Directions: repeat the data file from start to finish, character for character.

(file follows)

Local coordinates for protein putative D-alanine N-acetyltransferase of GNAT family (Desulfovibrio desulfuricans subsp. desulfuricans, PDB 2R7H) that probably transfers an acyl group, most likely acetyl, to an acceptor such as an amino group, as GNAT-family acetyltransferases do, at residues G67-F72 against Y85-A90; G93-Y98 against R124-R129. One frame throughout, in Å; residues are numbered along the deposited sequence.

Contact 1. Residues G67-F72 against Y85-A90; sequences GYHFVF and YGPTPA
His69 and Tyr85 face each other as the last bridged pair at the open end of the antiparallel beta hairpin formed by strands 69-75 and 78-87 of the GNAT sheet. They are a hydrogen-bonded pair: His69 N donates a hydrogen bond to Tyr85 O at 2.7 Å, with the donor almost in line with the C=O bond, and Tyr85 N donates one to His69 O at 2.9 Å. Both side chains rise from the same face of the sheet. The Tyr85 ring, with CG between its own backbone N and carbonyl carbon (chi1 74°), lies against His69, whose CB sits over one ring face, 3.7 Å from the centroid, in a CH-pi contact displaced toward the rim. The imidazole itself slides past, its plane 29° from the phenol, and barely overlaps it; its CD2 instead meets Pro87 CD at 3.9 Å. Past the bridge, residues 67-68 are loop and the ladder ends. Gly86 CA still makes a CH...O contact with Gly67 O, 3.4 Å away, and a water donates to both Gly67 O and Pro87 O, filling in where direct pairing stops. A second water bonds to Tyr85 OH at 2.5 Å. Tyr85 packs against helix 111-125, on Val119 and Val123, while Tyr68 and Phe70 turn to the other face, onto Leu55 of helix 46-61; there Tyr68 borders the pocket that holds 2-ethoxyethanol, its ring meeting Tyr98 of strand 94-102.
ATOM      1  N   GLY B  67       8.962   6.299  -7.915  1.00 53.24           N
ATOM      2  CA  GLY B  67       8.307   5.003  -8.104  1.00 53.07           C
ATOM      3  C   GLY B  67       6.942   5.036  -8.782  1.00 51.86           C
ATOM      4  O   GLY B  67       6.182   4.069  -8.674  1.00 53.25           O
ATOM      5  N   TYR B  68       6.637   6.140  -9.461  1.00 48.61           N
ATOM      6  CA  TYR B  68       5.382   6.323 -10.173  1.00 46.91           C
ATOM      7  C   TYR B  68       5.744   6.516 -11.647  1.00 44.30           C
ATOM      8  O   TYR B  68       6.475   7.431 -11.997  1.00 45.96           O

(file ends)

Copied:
Local coordinates for protein putative D-alanine N-acetyltransferase of GNAT family (Desulfovibrio desulfuricans subsp. desulfuricans, PDB 2R7H) that probably transfers an acyl group, most likely acetyl, to an acceptor such as an amino group, as GNAT-family acetyltransferases do, at residues G67-F72 against Y85-A90; G93-Y98 against R124-R129. One frame throughout, in Å; residues are numbered along the deposited sequence.

Contact 1. Residues G67-F72 against Y85-A90; sequences GYHFVF and YGPTPA
His69 and Tyr85 face each other as the last bridged pair at the open end of the antiparallel beta hairpin formed by strands 69-75 and 78-87 of the GNAT sheet. They are a hydrogen-bonded pair: His69 N donates a hydrogen bond to Tyr85 O at 2.7 Å, with the donor almost in line with the C=O bond, and Tyr85 N donates one to His69 O at 2.9 Å. Both side chains rise from the same face of the sheet. The Tyr85 ring, with CG between its own backbone N and carbonyl carbon (chi1 74°), lies against His69, whose CB sits over one ring face, 3.7 Å from the centroid, in a CH-pi contact displaced toward the rim. The imidazole itself slides past, its plane 29° from the phenol, and barely overlaps it; its CD2 instead meets Pro87 CD at 3.9 Å. Past the bridge, residues 67-68 are loop and the ladder ends. Gly86 CA still makes a CH...O contact with Gly67 O, 3.4 Å away, and a water donates to both Gly67 O and Pro87 O, filling in where direct pairing stops. A second water bonds to Tyr85 OH at 2.5 Å. Tyr85 packs against helix 111-125, on Val119 and Val123, while Tyr68 and Phe70 turn to the other face, onto Leu55 of helix 46-61; there Tyr68 borders the pocket that holds 2-ethoxyethanol, its ring meeting Tyr98 of strand 94-102.
ATOM      1  N   GLY B  67       8.962   6.299  -7.915  1.00 53.24           N
ATOM      2  CA  GLY B  67       8.307   5.003  -8.104  1.00 53.07           C
ATOM      3  C   GLY B  67       6.942   5.036  -8.782  1.00 51.86           C
ATOM      4  O   GLY B  67       6.182   4.069  -8.674  1.00 53.25           O
ATOM      5  N   TYR B  68       6.637   6.140  -9.461  1.00 48.61           N
ATOM      6  CA  TYR B  68       5.382   6.323 -10.173  1.00 46.91           C
ATOM      7  C   TYR B  68       5.744   6.516 -11.647  1.00 44.30           C
ATOM      8  O   TYR B  68       6.475   7.431 -11.997  1.00 45.96           O